Generally lovely this is a soft lit, sparkly, fuzzy sort of animation that fills you with the warmth of small rooms lit by candles and warmed by other happy people. As a slice-of-life character based piece the animation was fine and the exaggerated facial features helped to express the emotions and differentiate the characters through their expressions pretty well. I liked the way older characters were presented and felt they successfully suggested age while maintaining attraction that was necessary to the setting. What actual animation there is mainly depicts food or the elegant and attractive movements of the restaurant staff and their various mannerisms.
However the cgi isn’t integrated very well, and often sticks out, taking your attention away from the characters to stare at a wine glass or some other object that shouldn’t be the main focus. I wasn’t very fond of the texture of clothes which was static while the characters moved and was very disconcerting. However it was interesting and I can see that these techniques with some improvement and finesse could work well if here I found them a distraction.
The savings they must have made on animation has been wisely spent on the music. That doesn’t mean that there are tons of flashy tunes that stick out in their own right but the music is high quality and married really well to the soft focus atmosphere of the anime. High production values (as in actual instruments that are played well, which I’m a complete sucker for, rather than synth ones) and consistent style make it the perfect accompaniment to a romantic slice-of-life, heightening emotion and illustrating the mood of each scene. The music goes a long way to construct what is an endearing if cliché representation of continental European sophistication. It is a little samey which I forgive it for but others might not. None of the voice actors struck me as being very irritating or particularly note worthy which isn’t a criticism.
Being older characters they each have a lot of important history outside of their childhood which is refreshing in an anime. There are lots of complex relationships here as well, the ex-wife that hangs about despite Claudio’s obvious feelings for her, the restaurant owner’s half brother Gigi related through brotherly and adulterous betrayal, the mother that selfishly chose her own happiness to the complete abandonment of her daughter and who is reluctant to confront the issue. Their motivations are generally believable and easy to empathise with, even the confused Nicoletta who despite herself is coming round to her mother. This seems mostly from the influence of her forgiving grandmother, although why she would forgive her daughter for leaving her a child to raise it isn’t clear.
Many of the character’s have historical ties or family ones and the large number of secondary characters are very likeable. My complaint is that overall they are too likeable and soft on each other, Claudio’s refusal to give up on his ex-wife is met with understanding and patience rather than the exasperation I felt. Even the critique of Nicoletta’s inept attempts at coming up with a new dish isn’t believably harsh.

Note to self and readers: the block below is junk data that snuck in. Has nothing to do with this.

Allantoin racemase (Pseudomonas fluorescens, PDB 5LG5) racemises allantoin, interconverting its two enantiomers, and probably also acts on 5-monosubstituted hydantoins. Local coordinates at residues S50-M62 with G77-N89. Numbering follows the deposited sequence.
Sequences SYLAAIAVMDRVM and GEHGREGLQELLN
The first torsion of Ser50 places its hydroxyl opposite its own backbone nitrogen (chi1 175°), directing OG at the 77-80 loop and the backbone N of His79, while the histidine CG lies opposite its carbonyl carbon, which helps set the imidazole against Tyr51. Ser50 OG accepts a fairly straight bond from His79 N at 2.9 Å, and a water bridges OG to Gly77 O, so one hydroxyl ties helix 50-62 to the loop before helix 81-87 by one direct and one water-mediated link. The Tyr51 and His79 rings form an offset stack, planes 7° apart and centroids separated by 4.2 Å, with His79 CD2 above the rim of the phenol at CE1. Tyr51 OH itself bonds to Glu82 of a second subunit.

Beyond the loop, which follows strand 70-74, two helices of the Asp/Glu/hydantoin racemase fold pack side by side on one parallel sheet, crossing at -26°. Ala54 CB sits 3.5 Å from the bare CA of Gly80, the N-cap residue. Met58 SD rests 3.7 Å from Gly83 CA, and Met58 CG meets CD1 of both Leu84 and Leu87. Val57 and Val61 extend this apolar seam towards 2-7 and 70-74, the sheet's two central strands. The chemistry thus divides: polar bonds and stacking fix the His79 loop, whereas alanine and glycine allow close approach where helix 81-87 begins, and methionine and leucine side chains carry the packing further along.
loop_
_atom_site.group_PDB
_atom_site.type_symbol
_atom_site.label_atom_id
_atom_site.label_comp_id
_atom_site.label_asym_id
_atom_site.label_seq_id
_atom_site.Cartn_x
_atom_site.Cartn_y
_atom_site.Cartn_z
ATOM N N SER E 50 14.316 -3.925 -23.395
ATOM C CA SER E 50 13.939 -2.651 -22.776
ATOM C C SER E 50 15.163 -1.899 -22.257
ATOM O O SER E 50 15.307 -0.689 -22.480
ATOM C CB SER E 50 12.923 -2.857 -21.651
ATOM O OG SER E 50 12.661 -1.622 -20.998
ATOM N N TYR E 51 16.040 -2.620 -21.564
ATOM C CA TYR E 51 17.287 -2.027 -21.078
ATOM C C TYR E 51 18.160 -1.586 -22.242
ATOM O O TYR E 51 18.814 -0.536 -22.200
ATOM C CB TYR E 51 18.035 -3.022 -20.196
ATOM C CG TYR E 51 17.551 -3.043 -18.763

This softness makes Nicoletta’s more excitable and impetuous character entirely necessary as a counter point, although she has an irritating tendency to blush at everything, not just the things she should really blush about. The anime is too short to really explore all the characters in depth but it does well to mix in mannerisms with back story that in large brushstrokes make all of them live a little, even then infuriatingly meek Claudio.
I am certain it is not everyone’s cup of tea; my partner gave up halfway through and would have much earlier if I hadn’t continued watching. Also nothing apart from the maturity of the characters struck me as being particularly original. It was sufficiently interesting to draw me in and after the curiosity about what direction the anime would take. The unlikely relationship won me over with along with the difficult reunion of mother and daughter. The straightforward and clear story held together what was a fairly ambitious number of characters. It is one of those series that on an intellectual level wasn’t spectacular but I was emotionally involved and touched by it. After considering it for sometime I have come to realise that my fascination with the anime is in having to confess that I enjoy a mushy romance more than I previously would have admitted.
Story - In summary, girl falls in love with man older than her stepfather. But this isn't one of your shoujo-type productions. This one actually feels kind of adult. I mean, normally if an anime cast features one main female character and an entire ensemble of guys you'd expect a reverse harem or something, but that doesn't happen here. They don't even have gags. Instead the humour is a sort of light-heartedness and happiness present in the dialogue. That is to say, rather than doing funny things to make the audience laugh, the characters instead infect the audience with their own joy.
Now, it's my opinion that the introduction you read on the main page is horribly misleading. The anime doesn't really tell the story of a courtship at all, except for maybe in the first and last two episodes or so. Every other episode is essentially an investigation into one or two of the cast members, and an exercise in character development. Each character's history becomes a story in itself. The tale seems to be more of one where you get to know the cast rather than one where things actually happen, hence leading to its slow-paced style.
Episodic productions tend to have more room for character development in their cast, since it doesn't have to share so much airtime with an overarching plot line. And Ristorante Paradiso exploits that advantage the fullest. You'll be amazed at how well the cast has been fleshed out and brought to life. You'll be even more amazed at how normalcy has been made entertaining, and how little personal quirks have been woven in.
Sure there's some use of stock tropes here and there (methinks it impossible to name a single modern series that doesn't feature at least one tsundere somewhere), but it's done tastefully and elegantly. It's precisely the sort of understated grace and class one might expect from a streetside cafe restaurant in Rome (although I've never been there, just employing the popular perception here).